Medium, deciduous, North American tree
Description: Glossy, obovate to elliptical leaves turn shades of orange and crimson in fall; small, insignificant flowers in spring become ½”, black, edible yet sour fruits in fall
Habit: Grows 30-50 feet high and up to 30 feet wide; straight trunk and rounded crown when mature
Culture: Prefers average, moist to wet, acidic soils in full sun to part shade; adaptable but does not tolerate alkaline soils
Hardiness: Cold hardy to USDA Zone 3
Origin: Eastern North America
Attributes: Attracts birds; Fall color; Rain Garden
Black Gum is one of our handsomest medium-sized trees, native from Maine and Ontario, and south to Florida and Texas. Also known as Tupelo, Sour Gum, and Pepperidge, this species is valued for its gorgeous fall color and benefits to wildlife: the small, nectar-rich flowers are attractive to bees, while birds and other wildlife feast on the copious, sour fruits. The tree was introduced to American gardens by 1750. While Minister to France in the 1780s, Jefferson requested Black Gum plants, among many other natives, to be sent from America as gifts for his garden-loving French friends.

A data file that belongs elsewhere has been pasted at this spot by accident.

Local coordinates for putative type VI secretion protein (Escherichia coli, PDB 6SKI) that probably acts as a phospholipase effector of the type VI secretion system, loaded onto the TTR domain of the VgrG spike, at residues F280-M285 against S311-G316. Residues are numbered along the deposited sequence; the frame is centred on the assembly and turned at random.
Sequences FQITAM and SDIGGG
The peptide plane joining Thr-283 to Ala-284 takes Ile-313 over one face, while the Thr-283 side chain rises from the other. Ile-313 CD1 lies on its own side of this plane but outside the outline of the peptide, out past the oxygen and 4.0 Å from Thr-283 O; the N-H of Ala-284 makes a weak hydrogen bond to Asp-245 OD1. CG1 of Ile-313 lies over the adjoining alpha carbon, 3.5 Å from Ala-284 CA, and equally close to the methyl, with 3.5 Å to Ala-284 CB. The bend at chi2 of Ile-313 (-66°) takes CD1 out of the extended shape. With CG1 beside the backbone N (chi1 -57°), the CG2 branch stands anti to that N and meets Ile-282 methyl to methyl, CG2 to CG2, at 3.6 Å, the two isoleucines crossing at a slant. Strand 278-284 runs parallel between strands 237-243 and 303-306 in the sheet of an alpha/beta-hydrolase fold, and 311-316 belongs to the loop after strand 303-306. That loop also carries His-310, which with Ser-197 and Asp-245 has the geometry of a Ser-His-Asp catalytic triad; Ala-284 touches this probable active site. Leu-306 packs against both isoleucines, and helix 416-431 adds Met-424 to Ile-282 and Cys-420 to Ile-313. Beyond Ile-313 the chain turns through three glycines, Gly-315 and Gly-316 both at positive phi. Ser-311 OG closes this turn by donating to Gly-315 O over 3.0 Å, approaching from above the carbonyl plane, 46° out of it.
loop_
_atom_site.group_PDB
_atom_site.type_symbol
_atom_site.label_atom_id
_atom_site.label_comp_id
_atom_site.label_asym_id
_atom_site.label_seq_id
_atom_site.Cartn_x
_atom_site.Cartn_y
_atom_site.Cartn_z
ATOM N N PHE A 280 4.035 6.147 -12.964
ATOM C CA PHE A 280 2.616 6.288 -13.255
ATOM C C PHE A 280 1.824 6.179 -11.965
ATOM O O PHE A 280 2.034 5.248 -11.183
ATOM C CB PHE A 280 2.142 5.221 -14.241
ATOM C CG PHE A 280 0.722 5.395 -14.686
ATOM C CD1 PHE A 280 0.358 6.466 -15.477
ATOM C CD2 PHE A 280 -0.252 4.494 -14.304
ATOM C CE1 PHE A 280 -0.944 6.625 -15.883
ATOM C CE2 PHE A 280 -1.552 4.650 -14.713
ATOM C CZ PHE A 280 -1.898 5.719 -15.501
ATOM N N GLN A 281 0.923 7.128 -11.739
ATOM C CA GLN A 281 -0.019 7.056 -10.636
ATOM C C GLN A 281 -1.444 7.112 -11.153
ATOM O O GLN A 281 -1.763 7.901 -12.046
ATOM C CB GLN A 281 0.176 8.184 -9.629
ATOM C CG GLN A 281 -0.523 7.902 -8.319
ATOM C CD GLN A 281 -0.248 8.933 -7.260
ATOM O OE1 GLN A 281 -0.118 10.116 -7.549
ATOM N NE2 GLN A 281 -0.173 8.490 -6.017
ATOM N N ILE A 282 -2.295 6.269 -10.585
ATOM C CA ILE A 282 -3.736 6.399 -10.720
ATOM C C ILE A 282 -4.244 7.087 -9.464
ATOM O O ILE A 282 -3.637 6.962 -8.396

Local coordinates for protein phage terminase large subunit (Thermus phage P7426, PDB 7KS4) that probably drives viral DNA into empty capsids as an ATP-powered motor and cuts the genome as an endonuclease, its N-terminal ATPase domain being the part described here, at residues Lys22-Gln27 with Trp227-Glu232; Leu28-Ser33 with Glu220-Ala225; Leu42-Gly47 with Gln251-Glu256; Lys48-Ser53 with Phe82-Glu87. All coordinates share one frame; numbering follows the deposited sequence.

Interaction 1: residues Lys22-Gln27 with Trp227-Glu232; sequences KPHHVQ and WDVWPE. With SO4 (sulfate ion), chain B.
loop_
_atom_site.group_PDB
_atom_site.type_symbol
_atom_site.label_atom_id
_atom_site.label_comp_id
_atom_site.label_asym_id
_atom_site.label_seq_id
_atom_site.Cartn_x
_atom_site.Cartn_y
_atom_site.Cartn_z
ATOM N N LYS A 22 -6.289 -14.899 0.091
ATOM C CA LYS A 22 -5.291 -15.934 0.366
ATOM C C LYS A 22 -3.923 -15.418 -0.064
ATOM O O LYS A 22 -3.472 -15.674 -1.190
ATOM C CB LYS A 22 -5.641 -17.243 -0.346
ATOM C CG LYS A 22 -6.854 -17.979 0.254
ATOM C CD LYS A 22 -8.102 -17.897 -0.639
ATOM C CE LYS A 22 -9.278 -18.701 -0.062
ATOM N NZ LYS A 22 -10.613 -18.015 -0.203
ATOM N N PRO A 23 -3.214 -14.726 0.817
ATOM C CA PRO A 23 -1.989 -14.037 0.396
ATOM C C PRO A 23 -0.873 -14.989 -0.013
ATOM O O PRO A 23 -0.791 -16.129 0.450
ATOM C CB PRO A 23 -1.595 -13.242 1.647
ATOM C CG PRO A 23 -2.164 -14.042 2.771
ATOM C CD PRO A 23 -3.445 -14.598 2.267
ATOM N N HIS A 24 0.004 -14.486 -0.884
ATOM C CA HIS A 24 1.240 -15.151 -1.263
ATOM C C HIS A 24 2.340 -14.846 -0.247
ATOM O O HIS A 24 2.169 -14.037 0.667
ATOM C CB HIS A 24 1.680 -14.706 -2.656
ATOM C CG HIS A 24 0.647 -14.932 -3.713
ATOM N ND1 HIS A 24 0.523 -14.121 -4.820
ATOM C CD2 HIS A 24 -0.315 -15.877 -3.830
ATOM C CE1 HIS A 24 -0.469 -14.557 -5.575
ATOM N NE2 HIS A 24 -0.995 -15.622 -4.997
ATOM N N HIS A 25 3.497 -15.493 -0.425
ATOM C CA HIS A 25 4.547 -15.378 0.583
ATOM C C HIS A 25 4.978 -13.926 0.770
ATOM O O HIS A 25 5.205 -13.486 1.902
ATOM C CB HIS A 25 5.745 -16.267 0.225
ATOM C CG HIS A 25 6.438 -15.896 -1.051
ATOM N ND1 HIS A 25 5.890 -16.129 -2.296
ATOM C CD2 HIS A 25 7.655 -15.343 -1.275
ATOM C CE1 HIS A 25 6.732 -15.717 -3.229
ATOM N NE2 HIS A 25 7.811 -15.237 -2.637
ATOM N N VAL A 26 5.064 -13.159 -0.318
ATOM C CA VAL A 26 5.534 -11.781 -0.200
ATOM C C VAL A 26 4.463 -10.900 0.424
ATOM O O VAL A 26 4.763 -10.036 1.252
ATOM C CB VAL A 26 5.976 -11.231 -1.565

This plant will ship bare root. Two year seedling is approximately 2’ tall.
Bare root planting tips:
~ If you can't plant immediately, store your plant in a cool location and keep the roots moist or pot in a container with a nursery potting mix from your local garden center.
~ Before planting, let the roots soak for several hours as you prepare the site. You'll want to dig a large enough hole so the root mass can spread out and the plant is at the same soil level as when it was growing in the nursery.
~ Once planted, water it in well and wait a month before fertilizing. Mulching will help to maintain moisture and raise soil temperatures for faster growth.